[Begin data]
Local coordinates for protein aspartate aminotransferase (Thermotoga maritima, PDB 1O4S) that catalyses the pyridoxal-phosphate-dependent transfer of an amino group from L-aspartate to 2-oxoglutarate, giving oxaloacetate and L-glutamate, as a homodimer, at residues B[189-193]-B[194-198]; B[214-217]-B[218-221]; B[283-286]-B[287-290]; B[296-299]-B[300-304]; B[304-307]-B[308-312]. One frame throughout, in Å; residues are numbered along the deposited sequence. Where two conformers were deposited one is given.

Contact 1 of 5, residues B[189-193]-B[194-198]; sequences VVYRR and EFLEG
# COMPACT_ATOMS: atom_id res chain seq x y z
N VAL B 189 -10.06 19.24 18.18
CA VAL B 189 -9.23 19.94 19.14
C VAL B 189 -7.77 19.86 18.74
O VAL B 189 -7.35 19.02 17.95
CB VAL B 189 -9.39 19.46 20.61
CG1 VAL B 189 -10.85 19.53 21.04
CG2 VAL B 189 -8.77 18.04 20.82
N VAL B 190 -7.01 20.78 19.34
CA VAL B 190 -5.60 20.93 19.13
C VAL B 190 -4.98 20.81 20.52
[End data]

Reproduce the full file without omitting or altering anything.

Local coordinates for protein aspartate aminotransferase (Thermotoga maritima, PDB 1O4S) that catalyses the pyridoxal-phosphate-dependent transfer of an amino group from L-aspartate to 2-oxoglutarate, giving oxaloacetate and L-glutamate, as a homodimer, at residues B[189-193]-B[194-198]; B[214-217]-B[218-221]; B[283-286]-B[287-290]; B[296-299]-B[300-304]; B[304-307]-B[308-312]. One frame throughout, in Å; residues are numbered along the deposited sequence. Where two conformers were deposited one is given.

Contact 1 of 5, residues B[189-193]-B[194-198]; sequences VVYRR and EFLEG
# COMPACT_ATOMS: atom_id res chain seq x y z
N VAL B 189 -10.06 19.24 18.18
CA VAL B 189 -9.23 19.94 19.14
C VAL B 189 -7.77 19.86 18.74
O VAL B 189 -7.35 19.02 17.95
CB VAL B 189 -9.39 19.46 20.61
CG1 VAL B 189 -10.85 19.53 21.04
CG2 VAL B 189 -8.77 18.04 20.82
N VAL B 190 -7.01 20.78 19.34
CA VAL B 190 -5.60 20.93 19.13
C VAL B 190 -4.98 20.81 20.52